Blue Jays: A backwards, yet wise way to spend a budget

TORONTO, CANADA - JULY 25: Troy Tulowitzki
TORONTO, CANADA - JULY 25: Troy Tulowitzki /

It might seem like backwards thinking, but it’s possible that the best way for Ross Atkins to spend money this winter was for the sake of subtraction.

When a franchise begins a rebuild as the Blue Jays have recently started, the general expectation is that the budget won’t be as high as it would be in seasons that the team is planning on contending. Part of that is tied to revenue generated around attendance, which is usually a direct reflection of the standings, so you can understand why teams might scale back when they know it’s going to be hard to draw fans to the ballpark.

One would assume that this same line of thinking will apply to the Blue Jays for the next season or two, however, so far this winter they have been spending money. It’s just that it’s been mostly used to remove ageing veterans from the roster.

On Friday the Blue Jays traded Russell Martin to the L.A. Dodgers for a couple of minor league prospects, and also sent 16.4 million along to make the deal work. Martin is owed 20 million in 2019 for the final year of his current deal, and the Blue Jays always knew they would have to send a significant chunk of money with him to get a deal done, which is exactly what they did. Earlier this offseason they also spent a pile of dough to remove Troy Tulowitzki from their 40 man roster and make him a free agent. Tulowitzki is also owed 20 million in 2019, with a 14 million dollar salary for 2020, and a four million dollar buyout for 2021, for a total of 38 million.

More from Jays Journal

That means the Blue Jays have allocated 54.4 million dollars so far this winter to subtract veterans from their roster. (If we’re being technical, in 2018 they’ll pay around 36 million, with the rest coming in 2019)

And you know what? I’m more than okay with it.

I’ve talked about why I wanted to see the Blue Jays move on from both players quite a bit, despite the fact that I respect them both. However, given the current state of the rebuild and the presence of young players like Lourdes Gurriel Jr., Bo Bichette, Danny Jansen, and Reese McGuire, it makes sense that the Blue Jays wanted to part ways with Tulo and Martin.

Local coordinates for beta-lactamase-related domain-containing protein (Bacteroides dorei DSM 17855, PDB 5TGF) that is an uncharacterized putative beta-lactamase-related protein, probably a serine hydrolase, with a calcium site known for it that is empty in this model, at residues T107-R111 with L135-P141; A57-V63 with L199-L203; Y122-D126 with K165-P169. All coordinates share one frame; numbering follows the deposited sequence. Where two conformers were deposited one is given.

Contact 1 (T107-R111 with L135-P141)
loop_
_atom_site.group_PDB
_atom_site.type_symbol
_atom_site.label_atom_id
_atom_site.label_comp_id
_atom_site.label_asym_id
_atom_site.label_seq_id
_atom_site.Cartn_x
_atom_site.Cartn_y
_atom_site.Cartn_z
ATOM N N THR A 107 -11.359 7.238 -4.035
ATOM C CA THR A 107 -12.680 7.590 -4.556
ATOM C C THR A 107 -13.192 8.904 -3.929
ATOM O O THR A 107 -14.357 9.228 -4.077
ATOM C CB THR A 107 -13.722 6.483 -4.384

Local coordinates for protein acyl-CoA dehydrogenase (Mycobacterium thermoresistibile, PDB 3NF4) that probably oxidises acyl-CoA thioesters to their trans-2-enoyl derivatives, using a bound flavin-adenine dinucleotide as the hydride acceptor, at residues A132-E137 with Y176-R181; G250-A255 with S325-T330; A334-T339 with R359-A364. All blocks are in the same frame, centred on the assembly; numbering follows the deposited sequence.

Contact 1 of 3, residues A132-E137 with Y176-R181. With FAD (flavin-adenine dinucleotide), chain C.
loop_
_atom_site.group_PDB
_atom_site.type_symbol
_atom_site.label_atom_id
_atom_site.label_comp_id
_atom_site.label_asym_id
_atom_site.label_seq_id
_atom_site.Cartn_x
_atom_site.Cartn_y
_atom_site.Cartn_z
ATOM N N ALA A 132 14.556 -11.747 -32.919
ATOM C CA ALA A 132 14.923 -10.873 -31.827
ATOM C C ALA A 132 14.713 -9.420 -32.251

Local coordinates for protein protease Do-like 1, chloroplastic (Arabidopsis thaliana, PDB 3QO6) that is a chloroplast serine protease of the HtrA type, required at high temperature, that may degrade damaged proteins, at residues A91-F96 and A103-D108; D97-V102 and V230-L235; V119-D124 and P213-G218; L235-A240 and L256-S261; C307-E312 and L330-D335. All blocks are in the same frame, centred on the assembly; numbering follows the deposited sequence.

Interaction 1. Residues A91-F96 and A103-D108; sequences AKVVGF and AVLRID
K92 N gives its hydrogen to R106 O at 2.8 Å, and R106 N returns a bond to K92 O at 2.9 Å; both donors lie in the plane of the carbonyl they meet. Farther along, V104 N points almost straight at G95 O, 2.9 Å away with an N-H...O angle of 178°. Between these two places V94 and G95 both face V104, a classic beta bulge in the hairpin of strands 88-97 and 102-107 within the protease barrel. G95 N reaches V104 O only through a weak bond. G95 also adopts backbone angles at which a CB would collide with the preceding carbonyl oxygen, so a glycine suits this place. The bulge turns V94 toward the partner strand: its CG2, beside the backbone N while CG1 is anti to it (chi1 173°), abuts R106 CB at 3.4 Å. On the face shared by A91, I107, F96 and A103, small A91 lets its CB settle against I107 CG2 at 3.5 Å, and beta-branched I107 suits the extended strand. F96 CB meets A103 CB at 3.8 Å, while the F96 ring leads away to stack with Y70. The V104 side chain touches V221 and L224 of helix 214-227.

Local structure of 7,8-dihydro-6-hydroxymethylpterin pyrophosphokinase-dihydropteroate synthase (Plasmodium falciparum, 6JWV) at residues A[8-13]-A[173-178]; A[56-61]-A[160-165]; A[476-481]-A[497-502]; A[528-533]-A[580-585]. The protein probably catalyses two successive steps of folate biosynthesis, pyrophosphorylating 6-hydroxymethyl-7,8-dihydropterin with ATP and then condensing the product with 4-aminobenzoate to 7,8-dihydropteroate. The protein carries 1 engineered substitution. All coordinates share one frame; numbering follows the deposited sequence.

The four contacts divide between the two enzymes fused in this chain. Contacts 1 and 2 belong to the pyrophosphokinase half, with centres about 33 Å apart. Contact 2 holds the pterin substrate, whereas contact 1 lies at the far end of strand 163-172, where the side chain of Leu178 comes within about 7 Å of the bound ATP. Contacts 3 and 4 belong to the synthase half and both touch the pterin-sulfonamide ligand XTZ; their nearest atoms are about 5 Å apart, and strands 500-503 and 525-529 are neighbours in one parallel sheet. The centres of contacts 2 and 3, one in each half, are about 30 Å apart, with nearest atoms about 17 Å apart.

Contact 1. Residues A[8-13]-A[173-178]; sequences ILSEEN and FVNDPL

Beyond that though, I have to wonder how much money Rogers Communications is going to allow Ross Atkins to spend on free agents for the rest of this offseason, especially considering how much they’ve already spent on players who won’t be suiting up for them next year. It’s never been an endless money pit in Toronto, and one wouldn’t expect ownership’s wallets to be wide open when they know attendance is going to suffer quite a bit. You can bet that there isn’t an owner in professional sports that likes spending money on “dead contracts” either, which factors into a willingness to spend elsewhere.

If Atkins was told he had ‘X’ number of dollars to work with and he primarily chose to spend it on opening up playing time for the young stars on his roster, I think that’s the right way to spend his available cash. Again, I mean no disrespect to either veteran, especially Martin, but they are not going to be a part of the next generation of a successful Blue Jays team. Investing in guys like Gurriel Jr. and Jansen in 2019 is the fastest and best way to help this team get competitive again, and having Martin and Tulowitzki around would have only served as a distraction for the new manager, Charlie Montoyo. I’m not sure I buy into fielding an all-youth lineup, but for the Blue Jays in 2019, shortstop and catcher should be covered by the young talent they have in-house.

The reality is, the Blue Jays are probably going to have to wait until 2021 before they’re truly competitive again, and even if it happens sooner they can always add spare parts later. There’s a solid argument to be made that there really isn’t a player outside of Bryce Harper or Manny Machado that the Blue Jays could truly bank on to be worth the immediate investment now, with the priority on the future being the focus. To me it’s seemed very clear that Atkins and Mark Shapiro are pretty much only worried about the 2020 or 2021 roster, and finding long term pieces in free agency isn’t that easy. If they see the market the same way, it makes sense that they would use their money in the way they have so far.

I have no doubt that Atkins will continue shopping before Opening Day, but there’s a good chance he’ll mostly be looking in the bargain bin, and that could be a direct result of his choices with Tulowitzki and Martin. That money was going to be owed to the veterans either way though, so at least this way the proper playing time is opened up for the talent on the way, and the veterans get the respect they deserve and an opportunity to play somewhere else.

If you want to make the argument that this wealthy ownership group should spend more money regardless, I can completely understand that. In reality though, Atkins was likely given a figure he could work with, and chances are the bulk of it has been used to subtract Tulowitzki and Martin from the roster.

Next. Russell Martin traded to the Dodgers. dark

If that ends up being the way things work out, it’s a backwards way of thinking, but probably the right one at this stage of the rebuild.